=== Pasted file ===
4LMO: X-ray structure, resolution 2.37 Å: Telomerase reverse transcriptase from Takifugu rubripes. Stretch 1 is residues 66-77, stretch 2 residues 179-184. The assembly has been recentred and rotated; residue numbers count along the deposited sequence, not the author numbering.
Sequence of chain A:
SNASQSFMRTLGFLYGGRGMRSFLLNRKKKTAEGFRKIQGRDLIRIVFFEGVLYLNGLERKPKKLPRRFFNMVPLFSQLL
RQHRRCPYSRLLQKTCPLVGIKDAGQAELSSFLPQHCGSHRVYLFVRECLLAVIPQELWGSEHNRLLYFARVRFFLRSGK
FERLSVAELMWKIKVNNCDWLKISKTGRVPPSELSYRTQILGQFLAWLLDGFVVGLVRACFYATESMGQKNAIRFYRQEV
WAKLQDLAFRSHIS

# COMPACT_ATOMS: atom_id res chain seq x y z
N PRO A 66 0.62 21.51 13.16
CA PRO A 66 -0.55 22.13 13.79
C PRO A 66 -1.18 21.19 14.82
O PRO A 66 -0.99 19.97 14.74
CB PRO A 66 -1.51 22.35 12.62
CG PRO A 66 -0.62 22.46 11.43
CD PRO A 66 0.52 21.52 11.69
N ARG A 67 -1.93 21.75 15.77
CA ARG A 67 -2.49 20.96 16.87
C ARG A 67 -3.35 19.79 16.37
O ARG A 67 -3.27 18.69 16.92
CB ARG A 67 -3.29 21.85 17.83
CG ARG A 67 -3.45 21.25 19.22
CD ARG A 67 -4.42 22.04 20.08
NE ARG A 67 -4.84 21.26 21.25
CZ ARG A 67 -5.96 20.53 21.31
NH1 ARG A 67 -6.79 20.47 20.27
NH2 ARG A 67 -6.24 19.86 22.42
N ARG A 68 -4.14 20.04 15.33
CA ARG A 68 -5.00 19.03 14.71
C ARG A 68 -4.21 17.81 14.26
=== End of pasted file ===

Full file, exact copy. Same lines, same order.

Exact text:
4LMO: X-ray structure, resolution 2.37 Å: Telomerase reverse transcriptase from Takifugu rubripes. Stretch 1 is residues 66-77, stretch 2 residues 179-184. The assembly has been recentred and rotated; residue numbers count along the deposited sequence, not the author numbering.
Sequence of chain A:
SNASQSFMRTLGFLYGGRGMRSFLLNRKKKTAEGFRKIQGRDLIRIVFFEGVLYLNGLERKPKKLPRRFFNMVPLFSQLL
RQHRRCPYSRLLQKTCPLVGIKDAGQAELSSFLPQHCGSHRVYLFVRECLLAVIPQELWGSEHNRLLYFARVRFFLRSGK
FERLSVAELMWKIKVNNCDWLKISKTGRVPPSELSYRTQILGQFLAWLLDGFVVGLVRACFYATESMGQKNAIRFYRQEV
WAKLQDLAFRSHIS

# COMPACT_ATOMS: atom_id res chain seq x y z
N PRO A 66 0.62 21.51 13.16
CA PRO A 66 -0.55 22.13 13.79
C PRO A 66 -1.18 21.19 14.82
O PRO A 66 -0.99 19.97 14.74
CB PRO A 66 -1.51 22.35 12.62
CG PRO A 66 -0.62 22.46 11.43
CD PRO A 66 0.52 21.52 11.69
N ARG A 67 -1.93 21.75 15.77
CA ARG A 67 -2.49 20.96 16.87
C ARG A 67 -3.35 19.79 16.37
O ARG A 67 -3.27 18.69 16.92
CB ARG A 67 -3.29 21.85 17.83
CG ARG A 67 -3.45 21.25 19.22
CD ARG A 67 -4.42 22.04 20.08
NE ARG A 67 -4.84 21.26 21.25
CZ ARG A 67 -5.96 20.53 21.31
NH1 ARG A 67 -6.79 20.47 20.27
NH2 ARG A 67 -6.24 19.86 22.42
N ARG A 68 -4.14 20.04 15.33
CA ARG A 68 -5.00 19.03 14.71
C ARG A 68 -4.21 17.81 14.26